Paige Pritchard (Marina Petrano) is your average teenager — she loves her cell phone, her older brother, and hanging out with her friends. She also lies occasionally to her parents, and one night, she tells her parents that she’ll be spending the night at her friend’s house when she actually goes to a party in Borley Forest. Now, to be fair, this friend, Ava (Weston Adwell), was supposed to go with her to the party, but she bailed. As a result, Paige finds herself with people she doesn’t really know, so she decides to try and find a ride home.
Unfortunately, a strange encounter in the woods leads to a waking nightmare for Paige, as she later finds herself tormented by a strange presence in her home. This is only compounded by the fact that her parents have grounded her for lying — she’s not allowed to go anywhere other than school and work — so she’s home alone quite a bit. At night, she’s often awakened by strange noises or an unnerving feeling of being watched. During the day, the feeling doesn’t go away, and her parents’ distrust (and constant condemnation) isn’t helping Paige solve her problems.
Gradually, Paige realizes she’s being haunted by a spirit from the forest, and enlists the help of her brother and friends to try and make the presence go away. One friend is traumatized and left catatonic by an evening attack, so Paige calls in a parapsychologist (Jason Beck) who relates the history of Borley Forest. These details, of course, are your run-of-the-mill creepy forest stories — old Civil War battleground, hideout for runaway slaves, an old burial ground, and . . . you guessed it . . . the site of Satanic rituals. Paige and Ava scour the local library newspaper archives (locating the stories they need in the first pile they explore), and discover that, in 1951, three teenagers mysteriously disappeared in the forest (naturally). Before more harm can come to her or her family, Paige investigates the disappearances and becomes determined to put to rest the malevolent spirit haunting her.
In a worn out nutshell, The Poltergeist of Borley Forest presents the same kind of haunting of the same teenager character by the same variety of spirit as most other movies of this type. There’s even the same resolution to the central conflict, which I’ll refrain from giving away — though it won’t take much for you to predict what’s going on here. The movie is populated with flat, stereotypical characters whose acting is as lackluster as their backstories. Paige’s parents, played by Chris Cook and Lisa Shorts, are supposed to be upset that their teenaged daughter has lied to them (again), but they’re so over-the-top snide and accusatory, you wonder why Paige hasn’t just run away from home yet. Paige’s kind older brother Tommy (Christopher Ingle) and his wife Brenda (Rhea Rossiter) are slightly better characters, and actually try to help Paige in many ways. Her friends and would-be suitor, however, are space-fillers and simple plot devices, and the parapsychologist “expert” is even worse than the parents (which is good, I suppose, as they’re the sort you can root for the spirit to victimize).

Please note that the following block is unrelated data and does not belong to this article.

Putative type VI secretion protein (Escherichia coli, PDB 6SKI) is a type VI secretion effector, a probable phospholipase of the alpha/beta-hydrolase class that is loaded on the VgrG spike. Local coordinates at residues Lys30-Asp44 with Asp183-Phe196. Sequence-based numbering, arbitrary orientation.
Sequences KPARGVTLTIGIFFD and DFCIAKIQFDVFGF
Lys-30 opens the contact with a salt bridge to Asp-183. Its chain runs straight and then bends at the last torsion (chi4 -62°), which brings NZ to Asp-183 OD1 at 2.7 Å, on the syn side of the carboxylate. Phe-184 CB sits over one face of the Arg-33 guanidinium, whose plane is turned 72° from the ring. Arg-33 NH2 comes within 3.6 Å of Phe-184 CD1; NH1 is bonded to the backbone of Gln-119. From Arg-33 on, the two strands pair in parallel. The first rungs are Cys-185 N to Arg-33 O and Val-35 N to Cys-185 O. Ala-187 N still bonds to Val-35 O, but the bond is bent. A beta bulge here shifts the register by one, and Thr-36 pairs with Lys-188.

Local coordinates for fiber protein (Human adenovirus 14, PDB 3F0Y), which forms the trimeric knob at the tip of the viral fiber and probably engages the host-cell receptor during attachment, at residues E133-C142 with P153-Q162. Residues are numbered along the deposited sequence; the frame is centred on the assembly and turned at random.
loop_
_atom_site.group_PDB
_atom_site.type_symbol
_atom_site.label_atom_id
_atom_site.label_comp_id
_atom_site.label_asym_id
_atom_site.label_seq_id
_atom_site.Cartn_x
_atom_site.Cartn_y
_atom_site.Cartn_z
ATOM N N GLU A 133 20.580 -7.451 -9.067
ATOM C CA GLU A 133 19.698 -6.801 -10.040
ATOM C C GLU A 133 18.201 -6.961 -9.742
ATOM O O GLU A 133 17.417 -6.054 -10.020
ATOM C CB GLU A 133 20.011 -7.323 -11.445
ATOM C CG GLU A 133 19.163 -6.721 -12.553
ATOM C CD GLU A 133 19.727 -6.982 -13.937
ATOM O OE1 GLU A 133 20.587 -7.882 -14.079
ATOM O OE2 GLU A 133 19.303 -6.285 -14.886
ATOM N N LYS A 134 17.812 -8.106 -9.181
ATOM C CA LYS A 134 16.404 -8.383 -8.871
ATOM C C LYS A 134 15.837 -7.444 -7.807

The story, written by Kimberly Britt and R. Presley Stephens, is a slow, plodding journey through Paige’s experiences, and the first half hour is really difficult to get through. Once Paige starts investigating the backstory, there’s — some — redemption to the movie, but very, very little. A spattering of good cinematography and goofy special effects carry the film through to the end, but most will be unsurprised by the story’s ultimate conclusion. The original title for The Poltergeist of Borley Forest — “You Will Love Me” — is taken from a line of dialogue from the spirit, and is as negligible a possibility as it is a worthwhile line in the film. It makes no sense in the context of the story, it is never explained or given foundation, and it certainly holds no truth for the viewer. It may insist on our love, but I do not love (nor like) this movie, and neither will any self-respecting fan of horror.